Manners mean more than money

National Post  Saturday, February 19, 2000

OId society paid lip service to the adage that money didn’t count. It also steered clear of the press. The inveterate rule for a lady was that she was only to be mentioned in the newspapers three times in her life: when she was born, when she married and when she died. The whole premise was based on not appearing in newspapers and not inviting the press to your party. The wealthy didn’t want to encourage publicity for fear of inviting invasive eyes. Obviously that went out the window in the late 1960s and early ’70s when there was an influx of new blood, new money and new interests, and materialism replaced snobbishness.

The wealth and showiness of nouveau society reached its apex in the 1980s with the glitter girls, wives of wealthy men who wanted to do good works- which is an old pattern- but who also enjoyed cafe society’s glitter aspects. Of the socialites, half wanted to raise money and half craved attention. They seemed like renegades at the time, but they were still part of longstanding tradition in their emulation of its practices. They were ex­emplified by Catherine Nugent, who played the game so assiduously that she captured the fancy of the press. She enjoyed the attention and co-operated fully.

Around this time the nouveau riche wives of wealthy men were also making a mark on U.S. society. These were not women the rest of us might want to know. They did things like demanding first-class seats on an airplane for their pets, fawning over and flattering pow­erful people, putting on social events rife with pomps and vanities. They were characterized by Tom Wolfe as social X-rays in his 1987 best-seller Bonfire othe Vani­ties. But they had street smarts and a kind of brittle energy that attracted a certain crowd and drew attention to their causes.

We are living now in what is a pluralistic, multi-ethnic world where business is all. There are no definitions as to what constitutes society any more. There are more focuses, more events and they former a wider and wider net. There is no divine right to run things. The more recent society leaders-  i.e. the glitter girls and their like- are disappearing, but the new guard-  i.e. the very young, very rich, high-tech entrepreneurs- is not necessarily looking to them for guidance. Whereas the glitter girls learned their lessons very carefully from their predecessors, indeed copied and imitated them until their habits became almost caricaturish in scope and dimension, this new group is paving its own way, setting its own standards.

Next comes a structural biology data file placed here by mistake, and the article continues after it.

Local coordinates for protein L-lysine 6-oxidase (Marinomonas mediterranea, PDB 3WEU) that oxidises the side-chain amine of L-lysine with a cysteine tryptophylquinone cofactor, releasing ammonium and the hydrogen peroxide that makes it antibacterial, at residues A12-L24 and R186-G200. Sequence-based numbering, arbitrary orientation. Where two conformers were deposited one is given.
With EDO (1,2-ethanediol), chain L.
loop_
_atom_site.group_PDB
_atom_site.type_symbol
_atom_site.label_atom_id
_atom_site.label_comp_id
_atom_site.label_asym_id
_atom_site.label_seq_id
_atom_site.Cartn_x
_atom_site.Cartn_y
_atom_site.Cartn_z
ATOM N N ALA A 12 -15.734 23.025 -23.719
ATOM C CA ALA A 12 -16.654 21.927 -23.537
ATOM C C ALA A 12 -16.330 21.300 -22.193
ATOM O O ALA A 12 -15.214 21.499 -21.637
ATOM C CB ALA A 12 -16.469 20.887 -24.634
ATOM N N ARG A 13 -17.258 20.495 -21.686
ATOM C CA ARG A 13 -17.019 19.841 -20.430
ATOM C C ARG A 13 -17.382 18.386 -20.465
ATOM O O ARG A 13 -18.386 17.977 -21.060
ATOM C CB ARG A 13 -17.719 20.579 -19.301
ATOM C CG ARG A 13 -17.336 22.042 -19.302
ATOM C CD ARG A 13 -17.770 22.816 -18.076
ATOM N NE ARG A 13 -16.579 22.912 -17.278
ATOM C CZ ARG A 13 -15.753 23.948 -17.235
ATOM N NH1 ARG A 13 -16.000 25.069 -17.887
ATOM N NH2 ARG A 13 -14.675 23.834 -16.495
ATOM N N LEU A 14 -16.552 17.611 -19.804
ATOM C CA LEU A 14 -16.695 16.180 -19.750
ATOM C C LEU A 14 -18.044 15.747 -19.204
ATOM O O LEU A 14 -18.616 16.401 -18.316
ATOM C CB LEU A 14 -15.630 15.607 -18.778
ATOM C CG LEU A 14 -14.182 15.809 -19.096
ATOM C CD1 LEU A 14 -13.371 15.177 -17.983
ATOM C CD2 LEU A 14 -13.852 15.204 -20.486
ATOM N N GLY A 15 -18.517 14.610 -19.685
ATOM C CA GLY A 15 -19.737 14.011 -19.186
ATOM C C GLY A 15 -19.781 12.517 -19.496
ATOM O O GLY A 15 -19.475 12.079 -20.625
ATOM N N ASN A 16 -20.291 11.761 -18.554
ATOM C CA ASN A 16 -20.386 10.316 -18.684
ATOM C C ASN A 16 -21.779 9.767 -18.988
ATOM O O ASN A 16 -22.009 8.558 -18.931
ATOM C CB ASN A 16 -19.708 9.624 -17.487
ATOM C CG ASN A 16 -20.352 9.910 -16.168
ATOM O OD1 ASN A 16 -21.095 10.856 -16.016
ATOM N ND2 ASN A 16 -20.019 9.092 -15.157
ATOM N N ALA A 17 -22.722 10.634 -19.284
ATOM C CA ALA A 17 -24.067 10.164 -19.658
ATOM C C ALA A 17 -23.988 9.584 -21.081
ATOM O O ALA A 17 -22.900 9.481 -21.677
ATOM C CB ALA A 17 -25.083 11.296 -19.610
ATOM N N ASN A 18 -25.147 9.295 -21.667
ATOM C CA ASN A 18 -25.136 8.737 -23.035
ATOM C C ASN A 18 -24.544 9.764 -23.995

Ironically, the youthful society of the millennium while scorning the wiles and ways of the glitter girls, looked further back for its direction to old society. Implicit in that hierarchical world were shared values and codes of conduct that brought you social acceptance. It wasn’t just money; it was the way you spoke and how you held a knife and fork. Obituary writer Donn Downey wrote of Zena Cherry that she didn’t know how to define a lady or a gentleman, but she knew one when she saw one. He quoted her as saying that a street cleaner could get into her social register as long as he had certain graces. Deference, at least, was paid to the fact that there had to he something beyond the means, i.e. the money, that got you there. You had to have certain graces, live a certain lifestyle. “Beware the vulgar nouveau riche” has always been a rallying cry of old money.